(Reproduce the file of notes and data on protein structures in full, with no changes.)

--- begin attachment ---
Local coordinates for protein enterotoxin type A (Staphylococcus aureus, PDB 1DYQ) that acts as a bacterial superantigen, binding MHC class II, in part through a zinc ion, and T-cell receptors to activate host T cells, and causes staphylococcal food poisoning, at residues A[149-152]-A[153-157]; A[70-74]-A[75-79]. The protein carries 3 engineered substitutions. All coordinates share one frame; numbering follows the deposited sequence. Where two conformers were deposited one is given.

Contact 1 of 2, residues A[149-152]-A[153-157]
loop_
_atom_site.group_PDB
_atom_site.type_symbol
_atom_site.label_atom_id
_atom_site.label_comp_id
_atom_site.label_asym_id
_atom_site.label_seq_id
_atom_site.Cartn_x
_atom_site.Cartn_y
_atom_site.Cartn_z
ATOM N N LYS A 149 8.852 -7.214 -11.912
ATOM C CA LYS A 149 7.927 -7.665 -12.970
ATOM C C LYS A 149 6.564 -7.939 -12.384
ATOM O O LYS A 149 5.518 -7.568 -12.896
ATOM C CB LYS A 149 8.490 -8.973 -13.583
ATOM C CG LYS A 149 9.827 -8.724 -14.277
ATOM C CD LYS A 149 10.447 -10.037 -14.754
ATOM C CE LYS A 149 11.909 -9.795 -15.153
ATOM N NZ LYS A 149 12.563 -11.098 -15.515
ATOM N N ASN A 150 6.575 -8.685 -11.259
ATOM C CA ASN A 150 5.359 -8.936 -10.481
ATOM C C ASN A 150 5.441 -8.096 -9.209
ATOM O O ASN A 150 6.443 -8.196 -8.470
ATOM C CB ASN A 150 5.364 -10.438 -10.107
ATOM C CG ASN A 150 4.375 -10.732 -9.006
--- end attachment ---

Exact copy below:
Local coordinates for protein enterotoxin type A (Staphylococcus aureus, PDB 1DYQ) that acts as a bacterial superantigen, binding MHC class II, in part through a zinc ion, and T-cell receptors to activate host T cells, and causes staphylococcal food poisoning, at residues A[149-152]-A[153-157]; A[70-74]-A[75-79]. The protein carries 3 engineered substitutions. All coordinates share one frame; numbering follows the deposited sequence. Where two conformers were deposited one is given.

Contact 1 of 2, residues A[149-152]-A[153-157]
loop_
_atom_site.group_PDB
_atom_site.type_symbol
_atom_site.label_atom_id
_atom_site.label_comp_id
_atom_site.label_asym_id
_atom_site.label_seq_id
_atom_site.Cartn_x
_atom_site.Cartn_y
_atom_site.Cartn_z
ATOM N N LYS A 149 8.852 -7.214 -11.912
ATOM C CA LYS A 149 7.927 -7.665 -12.970
ATOM C C LYS A 149 6.564 -7.939 -12.384
ATOM O O LYS A 149 5.518 -7.568 -12.896
ATOM C CB LYS A 149 8.490 -8.973 -13.583
ATOM C CG LYS A 149 9.827 -8.724 -14.277
ATOM C CD LYS A 149 10.447 -10.037 -14.754
ATOM C CE LYS A 149 11.909 -9.795 -15.153
ATOM N NZ LYS A 149 12.563 -11.098 -15.515
ATOM N N ASN A 150 6.575 -8.685 -11.259
ATOM C CA ASN A 150 5.359 -8.936 -10.481
ATOM C C ASN A 150 5.441 -8.096 -9.209
ATOM O O ASN A 150 6.443 -8.196 -8.470
ATOM C CB ASN A 150 5.364 -10.438 -10.107
ATOM C CG ASN A 150 4.375 -10.732 -9.006